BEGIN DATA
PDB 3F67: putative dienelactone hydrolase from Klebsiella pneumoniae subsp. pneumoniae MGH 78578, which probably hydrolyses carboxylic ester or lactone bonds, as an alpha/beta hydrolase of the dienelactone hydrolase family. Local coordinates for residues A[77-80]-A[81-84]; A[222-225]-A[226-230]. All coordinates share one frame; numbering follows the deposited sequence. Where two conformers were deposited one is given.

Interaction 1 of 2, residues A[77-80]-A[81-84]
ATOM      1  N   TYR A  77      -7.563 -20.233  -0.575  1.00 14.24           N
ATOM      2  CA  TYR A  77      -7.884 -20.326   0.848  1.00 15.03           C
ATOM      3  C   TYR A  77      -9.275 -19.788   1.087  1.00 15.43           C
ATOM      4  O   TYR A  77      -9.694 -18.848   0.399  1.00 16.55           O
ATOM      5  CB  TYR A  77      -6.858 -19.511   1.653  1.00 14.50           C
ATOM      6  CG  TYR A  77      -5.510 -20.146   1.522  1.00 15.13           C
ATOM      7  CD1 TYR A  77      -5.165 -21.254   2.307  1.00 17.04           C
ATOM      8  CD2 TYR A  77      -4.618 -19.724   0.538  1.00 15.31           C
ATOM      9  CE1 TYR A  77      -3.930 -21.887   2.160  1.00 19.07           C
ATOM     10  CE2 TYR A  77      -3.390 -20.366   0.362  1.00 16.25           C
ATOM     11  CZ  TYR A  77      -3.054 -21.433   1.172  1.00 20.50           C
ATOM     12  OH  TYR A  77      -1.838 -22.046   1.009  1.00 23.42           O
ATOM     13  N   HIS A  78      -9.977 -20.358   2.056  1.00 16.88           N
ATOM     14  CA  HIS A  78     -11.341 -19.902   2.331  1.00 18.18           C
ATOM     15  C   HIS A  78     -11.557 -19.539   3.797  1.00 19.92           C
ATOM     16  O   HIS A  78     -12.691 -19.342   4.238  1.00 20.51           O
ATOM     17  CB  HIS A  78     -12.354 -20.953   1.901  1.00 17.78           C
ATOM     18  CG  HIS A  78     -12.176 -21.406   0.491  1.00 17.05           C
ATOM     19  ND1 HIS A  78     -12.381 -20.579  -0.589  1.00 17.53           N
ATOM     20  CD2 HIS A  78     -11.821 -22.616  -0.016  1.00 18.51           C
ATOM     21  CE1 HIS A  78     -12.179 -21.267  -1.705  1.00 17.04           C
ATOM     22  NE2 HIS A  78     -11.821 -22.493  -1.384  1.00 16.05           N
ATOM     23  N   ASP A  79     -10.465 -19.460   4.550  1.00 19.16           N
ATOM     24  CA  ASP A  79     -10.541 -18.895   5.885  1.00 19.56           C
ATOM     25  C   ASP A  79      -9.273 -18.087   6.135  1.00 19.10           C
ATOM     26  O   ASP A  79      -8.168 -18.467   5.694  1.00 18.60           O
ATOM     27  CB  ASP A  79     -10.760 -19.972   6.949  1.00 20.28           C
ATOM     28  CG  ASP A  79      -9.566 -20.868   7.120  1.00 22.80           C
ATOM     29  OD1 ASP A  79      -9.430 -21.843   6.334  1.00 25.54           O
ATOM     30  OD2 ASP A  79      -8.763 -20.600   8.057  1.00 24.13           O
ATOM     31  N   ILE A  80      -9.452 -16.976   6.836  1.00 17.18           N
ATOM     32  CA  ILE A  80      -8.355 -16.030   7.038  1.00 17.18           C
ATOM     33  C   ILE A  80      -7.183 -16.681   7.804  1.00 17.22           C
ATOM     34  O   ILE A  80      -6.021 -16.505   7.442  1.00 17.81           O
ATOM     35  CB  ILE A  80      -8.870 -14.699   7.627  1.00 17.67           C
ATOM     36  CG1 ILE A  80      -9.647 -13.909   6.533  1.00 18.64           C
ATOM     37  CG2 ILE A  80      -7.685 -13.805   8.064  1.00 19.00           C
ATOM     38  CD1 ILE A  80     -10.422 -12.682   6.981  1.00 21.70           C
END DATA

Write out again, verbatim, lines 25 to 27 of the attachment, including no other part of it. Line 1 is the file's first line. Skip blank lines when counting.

ATOM     23  N   ASP A  79     -10.465 -19.460   4.550  1.00 19.16           N
ATOM     24  CA  ASP A  79     -10.541 -18.895   5.885  1.00 19.56           C
ATOM     25  C   ASP A  79      -9.273 -18.087   6.135  1.00 19.10           C